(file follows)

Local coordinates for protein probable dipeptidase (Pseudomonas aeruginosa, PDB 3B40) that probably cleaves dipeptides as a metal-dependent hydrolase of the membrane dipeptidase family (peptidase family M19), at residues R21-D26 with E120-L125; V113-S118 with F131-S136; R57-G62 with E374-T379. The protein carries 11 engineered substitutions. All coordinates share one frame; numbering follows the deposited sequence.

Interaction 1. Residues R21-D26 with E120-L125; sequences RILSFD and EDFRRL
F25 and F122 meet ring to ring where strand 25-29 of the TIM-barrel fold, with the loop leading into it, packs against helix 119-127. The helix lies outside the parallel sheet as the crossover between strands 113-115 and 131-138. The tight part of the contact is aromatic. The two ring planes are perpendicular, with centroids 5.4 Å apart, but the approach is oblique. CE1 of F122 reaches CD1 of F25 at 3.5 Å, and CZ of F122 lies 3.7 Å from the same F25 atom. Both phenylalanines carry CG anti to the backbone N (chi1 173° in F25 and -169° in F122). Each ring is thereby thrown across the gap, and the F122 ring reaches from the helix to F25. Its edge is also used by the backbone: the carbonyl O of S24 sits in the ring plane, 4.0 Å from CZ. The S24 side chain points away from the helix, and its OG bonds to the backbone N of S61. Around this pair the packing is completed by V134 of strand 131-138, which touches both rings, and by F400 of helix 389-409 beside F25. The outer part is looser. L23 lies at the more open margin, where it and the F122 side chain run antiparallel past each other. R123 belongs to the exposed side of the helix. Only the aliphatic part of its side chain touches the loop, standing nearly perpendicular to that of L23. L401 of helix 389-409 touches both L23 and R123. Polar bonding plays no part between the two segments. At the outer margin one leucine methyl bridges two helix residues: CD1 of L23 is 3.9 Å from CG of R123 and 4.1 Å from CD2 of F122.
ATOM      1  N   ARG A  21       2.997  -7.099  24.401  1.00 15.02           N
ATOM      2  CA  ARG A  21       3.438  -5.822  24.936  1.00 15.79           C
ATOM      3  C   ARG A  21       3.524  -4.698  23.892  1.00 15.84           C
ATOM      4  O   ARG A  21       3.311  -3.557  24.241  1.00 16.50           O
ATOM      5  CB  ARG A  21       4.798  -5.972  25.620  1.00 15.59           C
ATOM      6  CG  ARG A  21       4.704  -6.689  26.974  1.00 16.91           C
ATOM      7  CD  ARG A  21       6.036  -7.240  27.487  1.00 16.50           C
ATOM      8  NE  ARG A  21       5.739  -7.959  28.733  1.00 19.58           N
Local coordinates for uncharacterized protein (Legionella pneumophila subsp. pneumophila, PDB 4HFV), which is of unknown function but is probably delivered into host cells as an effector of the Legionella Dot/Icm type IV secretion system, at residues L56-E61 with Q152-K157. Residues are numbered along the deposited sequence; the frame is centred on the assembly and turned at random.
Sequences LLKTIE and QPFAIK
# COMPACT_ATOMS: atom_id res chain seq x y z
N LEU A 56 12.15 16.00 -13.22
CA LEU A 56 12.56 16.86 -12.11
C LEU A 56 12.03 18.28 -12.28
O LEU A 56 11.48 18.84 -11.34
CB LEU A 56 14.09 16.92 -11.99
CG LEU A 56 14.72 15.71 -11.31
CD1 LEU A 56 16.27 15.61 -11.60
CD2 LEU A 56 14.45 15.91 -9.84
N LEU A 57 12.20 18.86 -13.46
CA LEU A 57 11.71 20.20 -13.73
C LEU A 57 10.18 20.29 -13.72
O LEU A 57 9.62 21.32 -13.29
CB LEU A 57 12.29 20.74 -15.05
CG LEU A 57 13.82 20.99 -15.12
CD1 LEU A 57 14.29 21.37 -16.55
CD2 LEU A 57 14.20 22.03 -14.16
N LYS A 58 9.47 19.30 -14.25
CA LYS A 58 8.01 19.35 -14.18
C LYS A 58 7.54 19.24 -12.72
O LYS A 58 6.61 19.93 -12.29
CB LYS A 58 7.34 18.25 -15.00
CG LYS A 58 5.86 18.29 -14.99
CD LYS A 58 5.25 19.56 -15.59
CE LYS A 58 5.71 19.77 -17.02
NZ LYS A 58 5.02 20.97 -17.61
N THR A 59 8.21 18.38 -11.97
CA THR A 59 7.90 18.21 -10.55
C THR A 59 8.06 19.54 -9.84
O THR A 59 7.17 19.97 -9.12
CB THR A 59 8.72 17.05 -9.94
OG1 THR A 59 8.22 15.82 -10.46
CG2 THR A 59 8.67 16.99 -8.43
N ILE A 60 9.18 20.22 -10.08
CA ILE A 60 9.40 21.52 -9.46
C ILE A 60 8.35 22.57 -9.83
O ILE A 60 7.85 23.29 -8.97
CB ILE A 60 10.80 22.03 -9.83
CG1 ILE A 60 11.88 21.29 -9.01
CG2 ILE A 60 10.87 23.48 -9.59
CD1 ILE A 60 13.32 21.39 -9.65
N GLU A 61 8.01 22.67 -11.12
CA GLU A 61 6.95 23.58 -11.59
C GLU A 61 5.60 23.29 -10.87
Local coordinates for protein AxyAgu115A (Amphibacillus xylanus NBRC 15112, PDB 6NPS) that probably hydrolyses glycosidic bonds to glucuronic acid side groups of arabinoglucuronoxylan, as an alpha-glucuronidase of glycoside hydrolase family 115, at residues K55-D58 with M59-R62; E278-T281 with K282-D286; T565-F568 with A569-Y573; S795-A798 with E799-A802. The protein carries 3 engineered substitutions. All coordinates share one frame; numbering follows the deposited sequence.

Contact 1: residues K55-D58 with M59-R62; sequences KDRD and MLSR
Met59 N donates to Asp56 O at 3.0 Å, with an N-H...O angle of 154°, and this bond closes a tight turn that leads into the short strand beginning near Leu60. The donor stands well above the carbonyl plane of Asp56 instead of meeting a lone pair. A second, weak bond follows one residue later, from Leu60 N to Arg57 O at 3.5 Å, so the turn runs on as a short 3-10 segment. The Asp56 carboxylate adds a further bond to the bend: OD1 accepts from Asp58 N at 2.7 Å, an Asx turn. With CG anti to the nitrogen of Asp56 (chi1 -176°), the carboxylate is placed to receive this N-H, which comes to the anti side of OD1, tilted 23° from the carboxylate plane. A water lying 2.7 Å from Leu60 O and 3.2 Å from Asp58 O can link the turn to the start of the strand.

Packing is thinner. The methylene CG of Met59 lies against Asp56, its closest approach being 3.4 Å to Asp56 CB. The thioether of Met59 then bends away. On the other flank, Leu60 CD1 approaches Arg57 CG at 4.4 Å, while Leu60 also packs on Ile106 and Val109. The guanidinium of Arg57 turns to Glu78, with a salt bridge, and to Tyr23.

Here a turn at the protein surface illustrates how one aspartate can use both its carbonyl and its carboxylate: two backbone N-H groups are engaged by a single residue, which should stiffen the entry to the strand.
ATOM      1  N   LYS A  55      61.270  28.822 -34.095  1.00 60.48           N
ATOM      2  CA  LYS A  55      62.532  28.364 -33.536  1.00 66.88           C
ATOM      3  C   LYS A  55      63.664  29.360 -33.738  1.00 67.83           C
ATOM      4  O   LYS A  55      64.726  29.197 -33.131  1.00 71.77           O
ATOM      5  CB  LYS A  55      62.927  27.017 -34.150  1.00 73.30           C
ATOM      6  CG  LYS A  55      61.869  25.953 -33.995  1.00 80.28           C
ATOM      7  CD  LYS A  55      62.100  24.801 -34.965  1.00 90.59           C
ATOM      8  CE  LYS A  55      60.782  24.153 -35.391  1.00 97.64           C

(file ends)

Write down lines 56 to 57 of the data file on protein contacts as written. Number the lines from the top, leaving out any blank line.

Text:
CA GLU A 61 6.95 23.58 -11.59
C GLU A 61 5.60 23.29 -10.87